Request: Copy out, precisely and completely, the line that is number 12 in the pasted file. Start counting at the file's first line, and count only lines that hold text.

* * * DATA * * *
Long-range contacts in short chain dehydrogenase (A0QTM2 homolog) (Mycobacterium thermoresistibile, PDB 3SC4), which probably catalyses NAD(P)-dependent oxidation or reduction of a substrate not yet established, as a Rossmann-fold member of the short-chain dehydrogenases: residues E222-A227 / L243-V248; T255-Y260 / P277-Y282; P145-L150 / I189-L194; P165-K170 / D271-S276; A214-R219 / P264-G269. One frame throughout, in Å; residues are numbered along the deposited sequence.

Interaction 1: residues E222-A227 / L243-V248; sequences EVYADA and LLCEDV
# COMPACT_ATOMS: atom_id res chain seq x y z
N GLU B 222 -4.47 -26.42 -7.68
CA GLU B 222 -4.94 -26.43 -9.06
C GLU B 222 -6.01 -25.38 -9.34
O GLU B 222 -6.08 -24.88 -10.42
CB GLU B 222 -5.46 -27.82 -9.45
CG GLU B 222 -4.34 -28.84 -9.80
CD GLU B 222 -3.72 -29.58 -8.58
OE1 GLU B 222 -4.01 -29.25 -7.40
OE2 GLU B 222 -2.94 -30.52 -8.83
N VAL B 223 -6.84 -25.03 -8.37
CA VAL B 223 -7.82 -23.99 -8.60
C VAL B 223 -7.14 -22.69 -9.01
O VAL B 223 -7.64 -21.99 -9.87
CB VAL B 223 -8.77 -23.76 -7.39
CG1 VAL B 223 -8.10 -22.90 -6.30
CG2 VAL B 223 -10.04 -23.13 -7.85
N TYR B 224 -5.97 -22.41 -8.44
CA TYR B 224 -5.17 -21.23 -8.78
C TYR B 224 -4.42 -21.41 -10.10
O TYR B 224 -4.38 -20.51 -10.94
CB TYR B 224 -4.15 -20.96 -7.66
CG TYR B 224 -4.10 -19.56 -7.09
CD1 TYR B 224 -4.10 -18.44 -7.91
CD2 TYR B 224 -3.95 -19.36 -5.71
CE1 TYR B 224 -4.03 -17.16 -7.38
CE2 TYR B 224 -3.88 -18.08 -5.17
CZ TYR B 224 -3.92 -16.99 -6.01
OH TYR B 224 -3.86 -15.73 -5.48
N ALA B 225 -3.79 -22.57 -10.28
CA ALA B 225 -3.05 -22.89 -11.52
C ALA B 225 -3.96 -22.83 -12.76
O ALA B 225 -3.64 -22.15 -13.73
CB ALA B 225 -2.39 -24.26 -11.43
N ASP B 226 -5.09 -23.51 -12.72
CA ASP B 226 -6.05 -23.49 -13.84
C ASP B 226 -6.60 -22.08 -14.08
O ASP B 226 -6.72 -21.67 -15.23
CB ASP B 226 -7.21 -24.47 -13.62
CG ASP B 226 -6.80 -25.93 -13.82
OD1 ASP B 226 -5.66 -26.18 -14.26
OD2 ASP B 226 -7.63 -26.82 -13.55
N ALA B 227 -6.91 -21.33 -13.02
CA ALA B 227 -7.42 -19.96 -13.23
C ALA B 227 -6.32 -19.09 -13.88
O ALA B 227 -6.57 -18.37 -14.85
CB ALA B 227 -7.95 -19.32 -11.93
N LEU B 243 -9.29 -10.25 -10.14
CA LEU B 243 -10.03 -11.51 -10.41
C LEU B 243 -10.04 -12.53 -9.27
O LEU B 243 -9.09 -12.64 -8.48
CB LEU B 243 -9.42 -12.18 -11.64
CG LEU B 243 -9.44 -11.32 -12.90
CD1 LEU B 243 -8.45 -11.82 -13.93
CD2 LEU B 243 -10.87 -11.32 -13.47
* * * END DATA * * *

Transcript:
OE2 GLU B 222 -2.94 -30.52 -8.83